I’m not one who likes to watch news about tragedies. It’s probably all those years I spent producing and reporting TV news that makes me scream, “Enough is enough!” After seeing only a few minutes of a report on the Amish schoolgirl murders in rural Pennsylvania, I’d certainly seen enough—enough to be moved to profound admiration for these people whom most consider a little odd. When you think about it, I guess it is a bit odd for Christians in America to actually practice Christianity. But these people do. And they do it unflinchingly, naturally, and with conviction.
In the face of unspeakably demonic horror, most of us don’t stop to ask, “What would Jesus do?” Members of this Amish community didn’t either. They didn’t have to. They knew the answer and they revealed it to the world: Jesus wouldn’t respond with rage or retaliation. He would not be bitter and he would not lose his faith in God. From everything we know about Jesus, we know that he would unflinchingly and naturally forgive; and he’d do it with great conviction.
As Rita Rhoads, a local nurse and midwife who had delivered three of the young female hostages, told NBC News’ Ann Curry, “God said, ‘I will forgive you as you forgive others’ And we truly believe that.”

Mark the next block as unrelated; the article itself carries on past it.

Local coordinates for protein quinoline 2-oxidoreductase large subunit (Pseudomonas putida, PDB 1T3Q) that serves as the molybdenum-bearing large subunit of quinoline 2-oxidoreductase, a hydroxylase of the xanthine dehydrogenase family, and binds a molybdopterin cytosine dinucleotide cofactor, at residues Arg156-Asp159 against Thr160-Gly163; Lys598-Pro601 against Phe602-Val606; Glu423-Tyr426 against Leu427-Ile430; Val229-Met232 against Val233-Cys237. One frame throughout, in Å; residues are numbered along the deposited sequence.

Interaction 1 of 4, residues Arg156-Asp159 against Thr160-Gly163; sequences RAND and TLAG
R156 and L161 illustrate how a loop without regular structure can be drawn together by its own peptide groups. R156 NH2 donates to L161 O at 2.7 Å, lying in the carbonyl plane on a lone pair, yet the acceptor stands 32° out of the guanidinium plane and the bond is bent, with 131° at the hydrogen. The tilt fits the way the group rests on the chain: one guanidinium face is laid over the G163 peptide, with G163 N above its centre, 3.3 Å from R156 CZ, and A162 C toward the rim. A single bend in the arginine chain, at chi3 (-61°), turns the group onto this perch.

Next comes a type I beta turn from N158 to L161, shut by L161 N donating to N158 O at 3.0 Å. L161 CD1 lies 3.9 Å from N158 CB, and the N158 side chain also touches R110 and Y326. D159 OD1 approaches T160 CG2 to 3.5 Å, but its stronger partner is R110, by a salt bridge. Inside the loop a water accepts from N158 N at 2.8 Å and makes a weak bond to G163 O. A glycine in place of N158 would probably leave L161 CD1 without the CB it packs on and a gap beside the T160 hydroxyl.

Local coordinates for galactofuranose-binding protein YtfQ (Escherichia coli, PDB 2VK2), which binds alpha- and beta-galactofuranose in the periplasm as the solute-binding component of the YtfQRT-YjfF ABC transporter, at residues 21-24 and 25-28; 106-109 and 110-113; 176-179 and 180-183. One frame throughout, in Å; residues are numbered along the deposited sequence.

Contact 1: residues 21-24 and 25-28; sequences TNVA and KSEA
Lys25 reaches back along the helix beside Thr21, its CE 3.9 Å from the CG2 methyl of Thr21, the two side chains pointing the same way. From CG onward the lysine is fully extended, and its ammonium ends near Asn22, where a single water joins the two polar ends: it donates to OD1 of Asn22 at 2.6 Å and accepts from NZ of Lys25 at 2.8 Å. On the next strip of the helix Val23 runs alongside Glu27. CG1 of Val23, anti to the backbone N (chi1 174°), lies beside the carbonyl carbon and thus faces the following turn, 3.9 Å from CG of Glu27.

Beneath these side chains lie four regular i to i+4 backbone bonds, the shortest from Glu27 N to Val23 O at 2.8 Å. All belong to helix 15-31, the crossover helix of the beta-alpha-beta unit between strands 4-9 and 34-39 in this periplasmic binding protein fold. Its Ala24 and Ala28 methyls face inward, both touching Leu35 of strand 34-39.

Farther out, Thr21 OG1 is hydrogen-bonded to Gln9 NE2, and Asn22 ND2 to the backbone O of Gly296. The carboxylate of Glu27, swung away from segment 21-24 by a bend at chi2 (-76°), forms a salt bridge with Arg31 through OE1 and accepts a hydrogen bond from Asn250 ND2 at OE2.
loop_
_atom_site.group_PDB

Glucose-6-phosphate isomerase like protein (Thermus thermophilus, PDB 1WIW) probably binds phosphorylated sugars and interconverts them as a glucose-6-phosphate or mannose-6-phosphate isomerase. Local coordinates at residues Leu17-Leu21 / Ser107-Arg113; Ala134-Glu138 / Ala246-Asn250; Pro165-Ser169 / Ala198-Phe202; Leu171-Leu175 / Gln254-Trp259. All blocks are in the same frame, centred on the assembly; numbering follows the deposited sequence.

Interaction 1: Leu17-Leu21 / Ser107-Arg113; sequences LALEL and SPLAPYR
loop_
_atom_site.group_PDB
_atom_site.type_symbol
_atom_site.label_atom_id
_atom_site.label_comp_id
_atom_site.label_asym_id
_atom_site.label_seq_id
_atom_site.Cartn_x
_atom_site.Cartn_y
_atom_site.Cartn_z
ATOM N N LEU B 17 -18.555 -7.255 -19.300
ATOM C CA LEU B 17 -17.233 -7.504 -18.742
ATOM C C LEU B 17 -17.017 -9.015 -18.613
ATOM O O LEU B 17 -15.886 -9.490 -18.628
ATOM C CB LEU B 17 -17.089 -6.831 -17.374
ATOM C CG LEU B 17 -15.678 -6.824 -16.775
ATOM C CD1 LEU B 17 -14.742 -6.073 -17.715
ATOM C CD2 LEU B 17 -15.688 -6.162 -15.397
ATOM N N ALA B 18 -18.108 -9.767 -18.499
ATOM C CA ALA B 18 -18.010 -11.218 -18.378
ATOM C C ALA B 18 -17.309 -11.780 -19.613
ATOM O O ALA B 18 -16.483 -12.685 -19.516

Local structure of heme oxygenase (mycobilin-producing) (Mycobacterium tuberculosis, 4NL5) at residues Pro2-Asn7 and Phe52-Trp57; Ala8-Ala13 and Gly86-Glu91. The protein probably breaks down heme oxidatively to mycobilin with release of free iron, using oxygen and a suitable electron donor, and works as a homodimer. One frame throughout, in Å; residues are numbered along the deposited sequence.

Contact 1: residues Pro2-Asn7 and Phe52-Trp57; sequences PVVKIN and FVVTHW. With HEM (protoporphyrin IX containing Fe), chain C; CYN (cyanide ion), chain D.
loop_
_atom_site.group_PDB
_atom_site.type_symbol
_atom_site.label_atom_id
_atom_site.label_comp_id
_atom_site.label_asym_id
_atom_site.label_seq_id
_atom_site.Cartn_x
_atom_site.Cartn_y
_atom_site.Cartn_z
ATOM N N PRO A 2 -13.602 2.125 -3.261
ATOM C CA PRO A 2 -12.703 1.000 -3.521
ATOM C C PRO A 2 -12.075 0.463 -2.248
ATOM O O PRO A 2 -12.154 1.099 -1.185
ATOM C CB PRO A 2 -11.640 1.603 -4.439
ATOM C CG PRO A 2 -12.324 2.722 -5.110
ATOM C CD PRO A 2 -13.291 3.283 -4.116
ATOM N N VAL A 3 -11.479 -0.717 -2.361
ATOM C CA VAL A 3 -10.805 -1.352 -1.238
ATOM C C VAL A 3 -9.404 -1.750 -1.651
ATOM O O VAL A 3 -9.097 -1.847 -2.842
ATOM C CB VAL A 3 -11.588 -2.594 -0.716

Obviously, the rest of us don’t. Many of us believe that forgiveness is not freely granted. There is a cost. It is a reward for meeting our conditions: “I’ll forgive you if… I’ll never forgive you because…” That’s the position we take when someone violates or betrays us. And we decide to punish them by withholding our forgiveness for hours, days or forever.
When we plant seeds of forgiveness, we reap forgiveness. What do we reap when we withhold forgiveness? So who is really being punished when we refuse to forgive? Do we really understand what “Forgive us our trespasses AS we forgive those who trespass against us” means?
This Amish community obviously understands that extremely well, as evidenced by those who went to the home of the murderer’s family—to comfort, not condemn. One of them reportedly held the murderer’s father in his arms for an hour, and told him, “We will forgive.”
Ms. Rhoads summed it up quite nicely, “There are two things that happen with your faith: Either you let it go and you get bitter, or you grow stronger. We’ll grow stronger. When you have Christ in you, that’s what happens.”
And what happens to those of us who think that God and Christ are far, far away, rather than an accessible source within?
The answer is clear. We have tons of technology in the world surrounding the “plain people” in that rural Amish community. But what this heartbreaking human drama revealed, more than anything else, is that we don’t have nearly as much Power.